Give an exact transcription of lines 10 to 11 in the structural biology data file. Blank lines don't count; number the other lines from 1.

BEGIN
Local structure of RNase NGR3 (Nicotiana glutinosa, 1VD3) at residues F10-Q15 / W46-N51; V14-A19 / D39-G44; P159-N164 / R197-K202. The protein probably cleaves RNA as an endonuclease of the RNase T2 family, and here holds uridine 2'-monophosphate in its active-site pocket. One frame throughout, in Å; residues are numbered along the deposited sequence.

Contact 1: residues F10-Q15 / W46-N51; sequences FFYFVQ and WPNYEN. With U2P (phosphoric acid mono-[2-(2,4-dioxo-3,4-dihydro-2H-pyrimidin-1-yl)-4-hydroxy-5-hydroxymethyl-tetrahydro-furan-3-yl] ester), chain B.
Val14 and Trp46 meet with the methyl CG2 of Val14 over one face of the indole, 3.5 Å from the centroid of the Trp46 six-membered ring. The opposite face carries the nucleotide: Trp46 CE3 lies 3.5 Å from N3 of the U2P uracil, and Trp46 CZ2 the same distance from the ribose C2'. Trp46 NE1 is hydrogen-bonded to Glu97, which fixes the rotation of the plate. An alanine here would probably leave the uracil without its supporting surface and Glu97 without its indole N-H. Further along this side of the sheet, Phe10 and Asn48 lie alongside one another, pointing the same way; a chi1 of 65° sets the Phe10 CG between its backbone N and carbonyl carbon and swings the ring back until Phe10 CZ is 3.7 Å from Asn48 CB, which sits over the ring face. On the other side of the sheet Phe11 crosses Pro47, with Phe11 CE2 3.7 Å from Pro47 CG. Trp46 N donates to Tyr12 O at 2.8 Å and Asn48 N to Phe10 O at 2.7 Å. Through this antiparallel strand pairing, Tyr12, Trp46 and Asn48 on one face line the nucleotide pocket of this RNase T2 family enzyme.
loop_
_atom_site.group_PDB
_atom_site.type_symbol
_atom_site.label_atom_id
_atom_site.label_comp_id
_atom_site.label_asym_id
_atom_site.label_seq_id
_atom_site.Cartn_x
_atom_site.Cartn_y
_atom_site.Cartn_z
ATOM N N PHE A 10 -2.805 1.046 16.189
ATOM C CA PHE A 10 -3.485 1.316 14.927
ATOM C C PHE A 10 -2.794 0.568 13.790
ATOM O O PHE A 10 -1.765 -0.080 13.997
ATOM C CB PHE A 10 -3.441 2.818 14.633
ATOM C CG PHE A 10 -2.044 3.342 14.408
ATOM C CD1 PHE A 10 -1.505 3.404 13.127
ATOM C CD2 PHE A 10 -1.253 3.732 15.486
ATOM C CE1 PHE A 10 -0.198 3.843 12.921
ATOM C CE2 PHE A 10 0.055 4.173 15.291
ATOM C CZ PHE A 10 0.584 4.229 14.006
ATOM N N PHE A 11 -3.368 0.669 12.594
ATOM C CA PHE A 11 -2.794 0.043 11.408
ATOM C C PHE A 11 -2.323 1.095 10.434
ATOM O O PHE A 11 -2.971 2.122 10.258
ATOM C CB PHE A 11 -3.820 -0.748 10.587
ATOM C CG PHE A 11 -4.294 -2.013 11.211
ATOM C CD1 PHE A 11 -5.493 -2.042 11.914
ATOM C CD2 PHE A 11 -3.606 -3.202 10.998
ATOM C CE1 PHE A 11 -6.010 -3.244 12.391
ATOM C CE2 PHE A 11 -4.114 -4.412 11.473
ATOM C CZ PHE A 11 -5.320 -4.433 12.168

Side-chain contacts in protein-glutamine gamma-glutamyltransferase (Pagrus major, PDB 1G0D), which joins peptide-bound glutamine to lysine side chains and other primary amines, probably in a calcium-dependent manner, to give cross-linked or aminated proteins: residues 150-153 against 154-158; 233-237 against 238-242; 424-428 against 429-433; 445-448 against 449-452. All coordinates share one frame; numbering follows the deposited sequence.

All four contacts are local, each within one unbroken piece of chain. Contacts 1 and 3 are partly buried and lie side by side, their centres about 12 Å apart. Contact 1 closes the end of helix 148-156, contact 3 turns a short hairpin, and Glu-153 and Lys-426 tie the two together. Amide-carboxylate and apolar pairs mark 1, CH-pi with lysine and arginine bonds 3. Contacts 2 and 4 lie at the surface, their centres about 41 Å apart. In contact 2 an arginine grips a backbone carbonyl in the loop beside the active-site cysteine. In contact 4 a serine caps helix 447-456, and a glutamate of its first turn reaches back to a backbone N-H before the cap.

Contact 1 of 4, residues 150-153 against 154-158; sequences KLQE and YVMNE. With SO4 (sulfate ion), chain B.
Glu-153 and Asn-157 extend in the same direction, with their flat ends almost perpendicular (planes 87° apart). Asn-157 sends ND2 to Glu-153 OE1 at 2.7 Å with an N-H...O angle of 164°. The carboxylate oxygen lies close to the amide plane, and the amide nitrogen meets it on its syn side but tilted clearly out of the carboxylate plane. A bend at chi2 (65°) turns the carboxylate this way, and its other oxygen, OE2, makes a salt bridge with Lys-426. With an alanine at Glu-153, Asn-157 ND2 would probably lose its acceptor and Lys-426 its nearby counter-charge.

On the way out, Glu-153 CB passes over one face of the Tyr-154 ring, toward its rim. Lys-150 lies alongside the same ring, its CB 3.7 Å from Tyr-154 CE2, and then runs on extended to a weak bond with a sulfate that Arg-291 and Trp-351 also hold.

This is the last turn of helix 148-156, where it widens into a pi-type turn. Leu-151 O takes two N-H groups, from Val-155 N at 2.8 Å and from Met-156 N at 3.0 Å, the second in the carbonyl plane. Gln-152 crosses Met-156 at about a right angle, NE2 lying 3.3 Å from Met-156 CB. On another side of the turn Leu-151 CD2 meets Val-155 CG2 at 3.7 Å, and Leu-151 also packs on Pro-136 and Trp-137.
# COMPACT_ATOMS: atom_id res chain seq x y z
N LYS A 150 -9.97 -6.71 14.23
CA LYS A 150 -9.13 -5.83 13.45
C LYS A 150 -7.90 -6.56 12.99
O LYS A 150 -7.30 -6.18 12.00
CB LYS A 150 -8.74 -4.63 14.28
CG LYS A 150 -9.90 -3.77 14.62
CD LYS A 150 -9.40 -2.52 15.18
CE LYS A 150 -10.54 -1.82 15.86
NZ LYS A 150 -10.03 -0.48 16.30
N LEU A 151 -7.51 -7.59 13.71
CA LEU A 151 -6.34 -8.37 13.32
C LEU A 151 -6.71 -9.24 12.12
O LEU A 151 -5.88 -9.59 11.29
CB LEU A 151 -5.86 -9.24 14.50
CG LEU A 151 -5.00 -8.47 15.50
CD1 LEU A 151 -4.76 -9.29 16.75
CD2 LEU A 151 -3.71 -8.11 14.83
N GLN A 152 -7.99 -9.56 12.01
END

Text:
_atom_site.label_seq_id
_atom_site.Cartn_x